🟡 Deflated Continuation in the Carrier Problem

References

Chapman, S. J., and P. E. Farrell. Analysis of Carrier’s Problem. ArXiv:1609.08842 [Math], September 28, 2016. http://arxiv.org/abs/1609.08842.

In this example, we study the following singular perturbation problem:

\[\epsilon^{2} y^{\prime \prime}+2\left(1-x^{2}\right) y+y^{2}=1, \quad y(-1)=y(1)=0\tag{E}.\]

It is a remarkably difficult problem which presents many disconnected branches which are not amenable to the classical continuation methods. We thus use the recently developed deflated continuation method which builds upon the Deflated Newton (see Deflated problems) techniques to find solutions which are different from a set of already known solutions.

We start with some import

using Revise
using LinearAlgebra, Parameters, SparseArrays, BandedMatrices

using BifurcationKit, Plots
const BK = BifurcationKit

and a discretization of the problem

function F_carr(x, p)
	@unpack ϵ, X, dx = p
	f = similar(x)
	n = length(x)
	f[1] = x[1]
	f[n] = x[n]
	for i=2:n-1
		f[i] = ϵ^2 * (x[i-1] - 2 * x[i] + x[i+1]) / dx^2 +
			2 * (1 - X[i]^2) * x[i] + x[i]^2-1
	end
	return f
end

function Jac_carr(x, p)
	@unpack ϵ, X, dx = p
	n = length(x)
	J = BandedMatrix{Float64}(undef, (n,n), (1,1))
	J[band(-1)] .= ϵ^2/dx^2    									# set the diagonal band
	J[band(1)]  .= ϵ^2/dx^2										# set the super-diagonal band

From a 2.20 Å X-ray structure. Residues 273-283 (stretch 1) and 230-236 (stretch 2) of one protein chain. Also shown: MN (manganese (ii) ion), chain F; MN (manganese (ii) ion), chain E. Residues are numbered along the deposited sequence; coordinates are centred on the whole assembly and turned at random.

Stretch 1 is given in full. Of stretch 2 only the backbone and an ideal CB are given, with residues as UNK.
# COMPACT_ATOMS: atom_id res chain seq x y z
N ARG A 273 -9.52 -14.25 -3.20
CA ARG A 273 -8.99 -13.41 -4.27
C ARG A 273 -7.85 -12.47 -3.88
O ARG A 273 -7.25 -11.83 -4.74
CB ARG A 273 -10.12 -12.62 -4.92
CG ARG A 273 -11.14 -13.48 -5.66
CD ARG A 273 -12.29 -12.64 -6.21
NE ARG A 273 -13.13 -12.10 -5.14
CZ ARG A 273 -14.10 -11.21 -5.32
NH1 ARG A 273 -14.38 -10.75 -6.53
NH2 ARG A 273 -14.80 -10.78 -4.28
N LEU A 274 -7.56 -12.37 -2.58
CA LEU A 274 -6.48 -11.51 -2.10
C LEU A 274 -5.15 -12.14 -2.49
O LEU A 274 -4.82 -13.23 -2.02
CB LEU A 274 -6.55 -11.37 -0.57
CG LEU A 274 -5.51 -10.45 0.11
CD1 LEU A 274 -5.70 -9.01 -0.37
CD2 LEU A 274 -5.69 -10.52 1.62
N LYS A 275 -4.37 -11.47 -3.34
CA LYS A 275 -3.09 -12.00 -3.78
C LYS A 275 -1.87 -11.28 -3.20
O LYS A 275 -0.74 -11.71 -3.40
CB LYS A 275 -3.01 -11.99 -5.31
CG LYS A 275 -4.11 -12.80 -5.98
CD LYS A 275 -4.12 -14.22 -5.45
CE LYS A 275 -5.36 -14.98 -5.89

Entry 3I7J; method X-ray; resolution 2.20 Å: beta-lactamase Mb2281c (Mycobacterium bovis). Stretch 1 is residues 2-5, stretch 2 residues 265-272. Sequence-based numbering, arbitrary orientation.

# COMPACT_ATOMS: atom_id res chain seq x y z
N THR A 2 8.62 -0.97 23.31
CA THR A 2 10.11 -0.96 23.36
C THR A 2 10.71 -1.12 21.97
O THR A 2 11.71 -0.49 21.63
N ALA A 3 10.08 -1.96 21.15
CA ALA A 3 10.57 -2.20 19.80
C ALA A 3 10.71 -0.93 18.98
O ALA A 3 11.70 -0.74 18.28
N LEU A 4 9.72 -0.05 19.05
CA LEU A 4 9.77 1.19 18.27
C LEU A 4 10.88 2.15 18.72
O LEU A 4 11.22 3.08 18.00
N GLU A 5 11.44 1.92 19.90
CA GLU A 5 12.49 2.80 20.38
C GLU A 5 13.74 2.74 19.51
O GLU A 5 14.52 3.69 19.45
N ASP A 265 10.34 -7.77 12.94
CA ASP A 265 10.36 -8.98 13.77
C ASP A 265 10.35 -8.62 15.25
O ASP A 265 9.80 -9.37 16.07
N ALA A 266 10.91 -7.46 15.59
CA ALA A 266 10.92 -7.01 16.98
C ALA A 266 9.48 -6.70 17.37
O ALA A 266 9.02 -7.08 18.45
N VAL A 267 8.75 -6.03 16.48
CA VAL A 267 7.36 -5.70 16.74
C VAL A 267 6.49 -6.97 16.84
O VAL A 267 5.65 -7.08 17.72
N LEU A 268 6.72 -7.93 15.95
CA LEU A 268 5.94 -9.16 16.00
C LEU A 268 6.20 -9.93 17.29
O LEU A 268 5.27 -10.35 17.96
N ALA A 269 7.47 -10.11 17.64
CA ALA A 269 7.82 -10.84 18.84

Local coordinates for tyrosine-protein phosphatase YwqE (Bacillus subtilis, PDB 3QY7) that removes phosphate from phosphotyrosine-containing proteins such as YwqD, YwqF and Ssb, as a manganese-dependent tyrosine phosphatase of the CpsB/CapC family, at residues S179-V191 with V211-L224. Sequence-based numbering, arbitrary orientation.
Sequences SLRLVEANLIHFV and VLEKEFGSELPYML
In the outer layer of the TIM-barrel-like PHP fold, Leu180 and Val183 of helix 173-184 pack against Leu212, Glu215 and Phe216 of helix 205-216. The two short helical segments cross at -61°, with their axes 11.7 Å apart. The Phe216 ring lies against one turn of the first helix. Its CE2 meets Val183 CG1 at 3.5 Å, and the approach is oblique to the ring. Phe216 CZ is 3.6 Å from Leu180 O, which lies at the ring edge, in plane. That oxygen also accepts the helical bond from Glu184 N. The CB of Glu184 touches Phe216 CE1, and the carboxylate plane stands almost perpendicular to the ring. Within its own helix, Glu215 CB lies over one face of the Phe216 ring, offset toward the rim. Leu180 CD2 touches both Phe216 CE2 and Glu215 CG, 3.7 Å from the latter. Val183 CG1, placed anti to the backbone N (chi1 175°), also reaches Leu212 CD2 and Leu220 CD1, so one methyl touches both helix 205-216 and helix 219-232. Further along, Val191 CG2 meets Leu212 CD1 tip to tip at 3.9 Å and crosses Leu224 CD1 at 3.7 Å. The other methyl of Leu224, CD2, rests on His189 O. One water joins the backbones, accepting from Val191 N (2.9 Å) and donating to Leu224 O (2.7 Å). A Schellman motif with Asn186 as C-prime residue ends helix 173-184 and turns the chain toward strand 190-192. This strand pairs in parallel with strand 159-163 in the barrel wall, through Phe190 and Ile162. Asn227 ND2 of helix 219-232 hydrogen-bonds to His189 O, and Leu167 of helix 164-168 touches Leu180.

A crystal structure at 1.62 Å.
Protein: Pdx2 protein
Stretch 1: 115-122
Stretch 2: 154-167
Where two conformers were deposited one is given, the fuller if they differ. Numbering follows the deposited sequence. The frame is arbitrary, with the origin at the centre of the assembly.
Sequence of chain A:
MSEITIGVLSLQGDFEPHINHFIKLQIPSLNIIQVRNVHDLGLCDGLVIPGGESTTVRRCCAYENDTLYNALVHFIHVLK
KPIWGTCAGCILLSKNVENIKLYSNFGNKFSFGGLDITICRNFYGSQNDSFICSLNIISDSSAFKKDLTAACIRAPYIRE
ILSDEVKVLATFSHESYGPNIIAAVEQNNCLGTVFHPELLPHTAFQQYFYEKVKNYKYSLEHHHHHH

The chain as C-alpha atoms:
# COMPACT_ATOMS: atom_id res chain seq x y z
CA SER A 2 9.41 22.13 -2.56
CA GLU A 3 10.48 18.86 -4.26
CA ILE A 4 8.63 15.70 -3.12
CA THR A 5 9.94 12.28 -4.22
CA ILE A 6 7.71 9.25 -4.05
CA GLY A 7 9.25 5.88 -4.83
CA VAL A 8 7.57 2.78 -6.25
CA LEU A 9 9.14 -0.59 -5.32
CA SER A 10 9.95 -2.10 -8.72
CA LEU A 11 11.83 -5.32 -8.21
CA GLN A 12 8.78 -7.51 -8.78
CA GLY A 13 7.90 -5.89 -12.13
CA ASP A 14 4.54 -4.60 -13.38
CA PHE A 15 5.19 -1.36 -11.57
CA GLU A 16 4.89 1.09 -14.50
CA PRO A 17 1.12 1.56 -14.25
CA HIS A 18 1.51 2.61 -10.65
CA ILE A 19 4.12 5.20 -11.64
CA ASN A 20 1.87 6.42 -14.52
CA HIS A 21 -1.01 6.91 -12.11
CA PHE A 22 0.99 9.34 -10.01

J[band(0)]  .= (-2ϵ^2 /dx^2) .+ 2 * (1 .- X.^2) .+ 2 .* x   # set the second super-diagonal band
	J[1, 1] = 1.0
	J[n, n] = 1.0
	J[1, 2] = 0.0
	J[n, n-1] = 0.0
	J
end
Jac_carr (generic function with 1 method)

We can now use Newton to find solutions:

N = 200
X = LinRange(-1,1,N)
dx = X[2] - X[1]
par_car = (ϵ = 0.7, X = X, dx = dx)
sol0 = -(1 .- par_car.X.^2)

recordFromSolution(x, p) = (x[2]-x[1]) * sum(x->x^2, x)

prob = BifurcationProblem(F_carr, zeros(N), par_car, (@lens _.ϵ); J = Jac_carr, record_from_solution = recordFromSolution)

optnew = NewtonPar(tol = 1e-8)
sol = newton(prob, optnew, normN = norminf) # hide
sol = @time newton(prob, optnew, normN = norminf)
nothing #hide

First try with automatic bifurcation diagram

We can start by using our Automatic bifurcation method.


optcont = ContinuationPar(dsmin = 0.001, dsmax = 0.05, ds= -0.01, p_min = 0.05, plot_every_step = 10, newton_options = NewtonPar(tol = 1e-8), max_steps = 300, nev = 40, n_inversion = 4)

diagram = bifurcationdiagram(prob,
    # particular bordered linear solver to use
	# BandedMatrices.
    PALC(bls = BorderingBLS(solver = DefaultLS(), check_precision = false)),
    2,
	optcont.newton_options)

scene = plot(diagram)

However, this is a bit disappointing as we only find two branches.

Second try with deflated continuation

# deflation operator to hold solutions
deflationOp = DeflationOperator(2, dot, 1.0, [sol.u])

# parameter values for the problem
par_def = @set par_car.ϵ = 0.6

# newton options
optdef = setproperties(optnew; tol = 1e-7, max_iterations = 200)

# function to encode a perturbation of the old solutions
function perturbsol(sol, p, id)
	# we use this sol0 for the boundary conditions
	sol0 = @. exp(-.01/(1-par_car.X^2)^2)
	solp = 0.02*rand(length(sol))
	return sol .+ solp .* sol0
end

# encode the deflated continuation algo
alg = DefCont(deflation_operator = deflationOp, perturb_solution = perturbsol, max_branches = 40)

# call the deflated continuation method
br = @time continuation(
	re_make(prob; params = par_def), alg,
	setproperties(optcont; ds = -0.00021, dsmin=1e-5, max_steps = 20000,
		p_max = 0.7, p_min = 0.05, detect_bifurcation = 0, plot_every_step = 40,
		newton_options = setproperties(optnew; tol = 1e-9, max_iterations = 100, verbose = false));
	normN = norminf,
  verbosity = 0,
	)

plot(br...)

We obtain the following result which is remarkable because it contains many more disconnected branches which we did not find in the first try.